Jazz legend Joe Alvares is back in the bay and is going to curate a series of performances by Indian and International Jazz artistes at the St Regis Mumbai.
I met him and some of the performers last evening at Luna Nudo on the 37th floor, sumptuous with stuffed scarlet sofas and an eagle’s eye view of the city. The plush black stage and gorgeous chandeliers straight out of an F Scott Fitzgerald novel seemed just the right setting for some sonorous strains of music. Hearing Joe speak is music to a Jazz-lovers’ ears too. While he waxes nostalgic about the city’s music makers down the years, he is very optimistic about the future of “melodious, meaningful music” in Mumbai.
Joe says, “Jazz is unique in the sense that you can take any song and, instead of just parroting it, you add your own innovation and improvisation to it. This way, each performance has something new to offer, and no two shows will ever be the same.”
According to him, the best years for Jazz in Mumbai were in the ’70s. “Jazz was being played in so many places and audiences were open to intellectual music. In the last few decades, we’ve been reduced to listening to just deejay music from a little box. I haven’t performed in India for so long because I didn’t want to be part of the mediocrity. But I feel that Indian audiences are now ready to listen to more evolved and evocative music. They’re more exposed to global culture, they’re more educated. I’m sure they will appreciate the vibrancy and versatility of a live performance,” he smiles.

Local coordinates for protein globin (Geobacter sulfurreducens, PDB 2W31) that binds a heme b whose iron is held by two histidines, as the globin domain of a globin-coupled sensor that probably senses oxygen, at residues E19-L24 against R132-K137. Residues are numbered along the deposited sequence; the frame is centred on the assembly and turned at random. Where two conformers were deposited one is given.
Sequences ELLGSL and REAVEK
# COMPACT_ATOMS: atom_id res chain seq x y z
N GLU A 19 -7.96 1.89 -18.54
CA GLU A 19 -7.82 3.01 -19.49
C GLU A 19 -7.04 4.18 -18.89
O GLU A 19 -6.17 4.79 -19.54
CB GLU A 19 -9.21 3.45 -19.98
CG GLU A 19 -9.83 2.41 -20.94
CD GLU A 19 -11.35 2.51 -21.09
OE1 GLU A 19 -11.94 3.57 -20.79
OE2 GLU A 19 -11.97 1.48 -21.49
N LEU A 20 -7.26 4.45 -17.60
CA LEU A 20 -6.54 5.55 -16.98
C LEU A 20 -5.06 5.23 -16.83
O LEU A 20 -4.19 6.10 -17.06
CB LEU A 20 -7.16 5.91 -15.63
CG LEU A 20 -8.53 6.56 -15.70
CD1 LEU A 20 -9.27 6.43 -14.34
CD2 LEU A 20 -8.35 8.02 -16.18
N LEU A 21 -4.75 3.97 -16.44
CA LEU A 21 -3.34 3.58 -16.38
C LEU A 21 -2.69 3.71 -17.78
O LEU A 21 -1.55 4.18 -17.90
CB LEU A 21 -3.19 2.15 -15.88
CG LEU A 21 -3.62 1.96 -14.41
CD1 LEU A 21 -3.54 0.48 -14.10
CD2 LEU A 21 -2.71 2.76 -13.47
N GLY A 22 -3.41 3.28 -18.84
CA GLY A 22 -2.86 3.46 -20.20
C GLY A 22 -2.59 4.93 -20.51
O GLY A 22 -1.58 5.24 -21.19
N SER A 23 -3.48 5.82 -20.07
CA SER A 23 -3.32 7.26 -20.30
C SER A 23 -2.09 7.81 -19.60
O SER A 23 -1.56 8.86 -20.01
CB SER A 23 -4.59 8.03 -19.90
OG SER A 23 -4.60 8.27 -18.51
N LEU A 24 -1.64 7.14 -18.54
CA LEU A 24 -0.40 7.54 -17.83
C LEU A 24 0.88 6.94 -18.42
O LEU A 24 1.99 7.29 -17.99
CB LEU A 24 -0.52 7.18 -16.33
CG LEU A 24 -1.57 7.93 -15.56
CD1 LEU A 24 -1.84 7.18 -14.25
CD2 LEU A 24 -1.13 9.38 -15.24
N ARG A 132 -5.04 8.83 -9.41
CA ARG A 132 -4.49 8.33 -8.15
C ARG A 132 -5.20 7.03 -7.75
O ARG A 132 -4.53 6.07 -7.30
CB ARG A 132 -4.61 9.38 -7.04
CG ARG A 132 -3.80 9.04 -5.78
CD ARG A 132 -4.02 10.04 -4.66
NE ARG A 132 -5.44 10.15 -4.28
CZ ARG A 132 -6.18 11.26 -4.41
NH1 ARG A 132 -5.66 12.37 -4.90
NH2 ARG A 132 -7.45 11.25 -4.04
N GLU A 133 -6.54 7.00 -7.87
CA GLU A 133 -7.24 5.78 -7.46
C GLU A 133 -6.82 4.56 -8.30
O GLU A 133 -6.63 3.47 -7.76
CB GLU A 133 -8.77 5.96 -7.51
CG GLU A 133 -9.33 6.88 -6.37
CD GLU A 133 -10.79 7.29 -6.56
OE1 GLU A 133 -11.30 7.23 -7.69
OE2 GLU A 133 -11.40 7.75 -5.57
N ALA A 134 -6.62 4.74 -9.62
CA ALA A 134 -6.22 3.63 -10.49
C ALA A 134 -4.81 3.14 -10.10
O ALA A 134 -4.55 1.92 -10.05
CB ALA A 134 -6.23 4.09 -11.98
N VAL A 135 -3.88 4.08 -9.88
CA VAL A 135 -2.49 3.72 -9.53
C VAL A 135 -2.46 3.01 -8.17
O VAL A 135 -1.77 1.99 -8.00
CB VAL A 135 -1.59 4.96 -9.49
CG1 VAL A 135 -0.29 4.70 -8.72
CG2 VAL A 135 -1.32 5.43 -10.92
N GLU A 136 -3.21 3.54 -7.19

Sarosh Nanavaty, who is especially well known thanks to her powerhouse performances on the TV show The Stage, introduced her fellow musicians, who are all looking forward to having such a perfect place to perform and discerning audiences to applaud them.
Sunila Duggal, Director of Marketing and Communications at St Regis Mumbai, speaks eloquently about how Jazz and the St Regis traditions are closely linked right from the era when the world’s first St Regis hotel in New York opened up its terrace to Jazz legends of the day in the 1920s. They had everyone, from Count Basie to Duke Ellington, playing to intimate gatherings. Much like what the hotel has planned for its Mumbai version of Jazz Legends at St Regis series which starts on February 1 and will be on twice a month on Wednesdays initially.
With this fantastic initiative, as well as Bonobo and Cafe Zoe and a few other spaces often organising Jazz nights and ticketed performances being offered at the NCPA for local Jazz ensembles, we seem to be witnessing a gradual revival of Jazz by the bay.